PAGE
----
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Work Management for Teams

Does Your Kanban Board Need a Refresh?

Published By Maja Majewski


Spring is a time of renewal; a time to clear out the old to make space for new opportunities. If you’re using a Kanban board to manage your team’s work, you probably do some regular maintenance to keep your Kanban board up-to-date. However, just like with the closets in your home, from time to time, you might want to do a deeper clean to clear out some of the mental ‘cobwebs’.

If your Kanban board has been feeling cluttered by all the unfinished tasks of the past few seasons, it might be time to do a little spring cleaning. Here are three reasons why you should consider giving your team’s Kanban board a deep clean this spring, and anytime you need a refresh.

#1 Spring into continuous improvement

Do you feel a sense of momentum going into the spring season? Are you feeling energized by the idea of new projects, ideas, and initiatives (and warmer weather)?

When you open your Kanban board to put them into action: Does the momentum continue, or do you feel stunted? It can feel hard to make big changes when you’re tied to a foundation that feels set in stone. Sometimes it’s easier to start from scratch with a blank, fresh board, full of opportunity. If your big ideas for the new year aren’t fitting into your old board, it’s probably time to rebuild it to meet your new needs.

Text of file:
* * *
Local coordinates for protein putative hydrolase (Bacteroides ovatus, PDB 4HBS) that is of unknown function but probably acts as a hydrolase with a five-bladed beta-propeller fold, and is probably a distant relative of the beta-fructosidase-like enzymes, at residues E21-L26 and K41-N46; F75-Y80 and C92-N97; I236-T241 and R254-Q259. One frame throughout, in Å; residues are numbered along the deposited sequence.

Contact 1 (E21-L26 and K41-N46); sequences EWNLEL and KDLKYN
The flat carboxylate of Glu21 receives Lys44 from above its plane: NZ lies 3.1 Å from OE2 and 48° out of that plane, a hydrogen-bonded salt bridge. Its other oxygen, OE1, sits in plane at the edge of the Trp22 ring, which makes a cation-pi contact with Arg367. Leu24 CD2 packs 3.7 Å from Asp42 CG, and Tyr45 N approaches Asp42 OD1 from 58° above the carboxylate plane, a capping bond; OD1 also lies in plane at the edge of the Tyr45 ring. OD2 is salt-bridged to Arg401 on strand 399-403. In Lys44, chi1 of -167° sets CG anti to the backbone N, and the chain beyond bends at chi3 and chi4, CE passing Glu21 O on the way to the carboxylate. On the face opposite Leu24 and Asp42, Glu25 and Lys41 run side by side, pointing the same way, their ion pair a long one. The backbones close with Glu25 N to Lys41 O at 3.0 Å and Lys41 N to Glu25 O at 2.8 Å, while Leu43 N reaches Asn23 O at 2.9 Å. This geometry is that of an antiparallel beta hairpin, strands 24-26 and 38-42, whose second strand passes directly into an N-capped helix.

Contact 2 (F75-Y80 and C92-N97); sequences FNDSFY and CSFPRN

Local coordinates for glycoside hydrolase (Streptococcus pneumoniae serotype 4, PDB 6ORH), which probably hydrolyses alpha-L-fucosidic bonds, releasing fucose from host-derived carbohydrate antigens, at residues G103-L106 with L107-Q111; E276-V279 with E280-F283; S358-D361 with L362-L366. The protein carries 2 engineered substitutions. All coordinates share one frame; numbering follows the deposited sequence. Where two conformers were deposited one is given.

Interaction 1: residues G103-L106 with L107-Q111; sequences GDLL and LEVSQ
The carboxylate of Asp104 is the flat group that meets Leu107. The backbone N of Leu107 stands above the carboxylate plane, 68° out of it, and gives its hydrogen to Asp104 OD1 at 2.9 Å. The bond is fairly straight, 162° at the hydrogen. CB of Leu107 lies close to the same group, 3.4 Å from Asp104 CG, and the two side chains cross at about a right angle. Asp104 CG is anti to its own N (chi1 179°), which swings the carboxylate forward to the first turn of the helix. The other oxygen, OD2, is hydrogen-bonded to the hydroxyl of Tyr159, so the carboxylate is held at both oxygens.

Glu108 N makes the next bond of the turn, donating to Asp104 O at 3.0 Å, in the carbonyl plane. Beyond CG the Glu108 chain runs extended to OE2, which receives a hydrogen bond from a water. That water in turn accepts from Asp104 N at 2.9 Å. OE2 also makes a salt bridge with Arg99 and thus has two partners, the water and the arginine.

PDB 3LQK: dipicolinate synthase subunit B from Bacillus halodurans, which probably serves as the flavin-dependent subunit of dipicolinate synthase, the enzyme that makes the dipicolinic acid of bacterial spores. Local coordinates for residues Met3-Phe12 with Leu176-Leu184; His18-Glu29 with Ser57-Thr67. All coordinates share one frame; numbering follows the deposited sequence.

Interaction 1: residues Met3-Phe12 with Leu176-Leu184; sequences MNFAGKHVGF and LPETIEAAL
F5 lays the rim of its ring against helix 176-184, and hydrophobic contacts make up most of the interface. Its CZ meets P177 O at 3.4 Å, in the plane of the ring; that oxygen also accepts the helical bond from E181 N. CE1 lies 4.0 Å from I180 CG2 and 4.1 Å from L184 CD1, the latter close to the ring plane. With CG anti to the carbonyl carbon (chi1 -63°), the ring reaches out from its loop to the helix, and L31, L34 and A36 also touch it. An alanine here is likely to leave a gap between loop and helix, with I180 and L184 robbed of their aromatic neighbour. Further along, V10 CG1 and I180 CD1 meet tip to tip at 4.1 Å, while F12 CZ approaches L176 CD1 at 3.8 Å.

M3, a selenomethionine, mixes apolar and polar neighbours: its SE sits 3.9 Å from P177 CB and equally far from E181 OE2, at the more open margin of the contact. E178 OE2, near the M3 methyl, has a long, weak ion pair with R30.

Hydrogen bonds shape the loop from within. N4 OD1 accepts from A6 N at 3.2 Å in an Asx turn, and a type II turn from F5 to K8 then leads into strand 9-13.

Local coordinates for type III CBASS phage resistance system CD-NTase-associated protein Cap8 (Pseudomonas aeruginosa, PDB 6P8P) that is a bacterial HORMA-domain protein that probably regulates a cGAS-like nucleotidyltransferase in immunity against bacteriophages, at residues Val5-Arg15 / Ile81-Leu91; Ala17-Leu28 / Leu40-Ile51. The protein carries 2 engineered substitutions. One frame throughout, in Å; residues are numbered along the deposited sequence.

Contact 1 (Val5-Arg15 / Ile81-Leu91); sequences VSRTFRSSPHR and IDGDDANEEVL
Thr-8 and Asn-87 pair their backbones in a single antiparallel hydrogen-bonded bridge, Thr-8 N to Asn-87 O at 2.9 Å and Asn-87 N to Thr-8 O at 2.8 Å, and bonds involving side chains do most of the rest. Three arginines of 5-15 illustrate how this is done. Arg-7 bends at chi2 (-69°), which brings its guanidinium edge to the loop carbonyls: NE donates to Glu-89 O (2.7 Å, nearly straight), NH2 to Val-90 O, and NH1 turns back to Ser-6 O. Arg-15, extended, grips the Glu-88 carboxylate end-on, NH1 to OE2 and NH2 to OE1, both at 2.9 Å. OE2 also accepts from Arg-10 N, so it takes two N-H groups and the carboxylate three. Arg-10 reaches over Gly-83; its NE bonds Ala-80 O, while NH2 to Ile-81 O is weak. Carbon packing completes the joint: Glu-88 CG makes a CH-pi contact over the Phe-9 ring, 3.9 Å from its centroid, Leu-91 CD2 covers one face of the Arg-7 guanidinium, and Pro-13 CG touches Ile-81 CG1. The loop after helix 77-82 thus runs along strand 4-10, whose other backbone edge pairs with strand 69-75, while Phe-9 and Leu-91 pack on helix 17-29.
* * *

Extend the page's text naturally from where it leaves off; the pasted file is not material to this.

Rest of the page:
Building your board anew can help you discover new opportunities for continuous improvement. But don’t lose the progress you’ve made thus far by abandoning your old board completely!

Before you start dismantling your board, take some time to note what is working about its current configuration. Get your team together and discuss topics like:

  • What lanes and swim lanes have been helpful to your team?
  • What insights have you been able to glean from your board metrics?
  • Are there any process policies that your team has found useful?
  • Have WIP limits made a big difference in your team’s efficiency?

While some teams prefer to have an unstructured discussion about board design, others like the more formal approach of a retrospective or Lean coffee. What’s important is that you gather perspectives from across the entire team—not just a few members.

#2 Clean out the (mental) cobwebs

Just like taking down holiday decor and cleaning out your pantry can help you usher in the new year at home, burning your board can help you get a fresh start in the spring season. Whether you decide to start a new Kanban board from scratch, or simply spend some time archiving/deleting cards on your existing board, a little spring cleaning is almost always a productive use of time.

Throughout the year, your team likely creates cards to represent ‘nice to haves’ or ‘someday’ tasks. If you still fully intend on prioritizing and completing them, these cards might have a home on your new board. But if you don’t, they might be clogging up your team’s cognitive space, inhibiting everyone’s ability to focus on what’s important (even if subconsciously).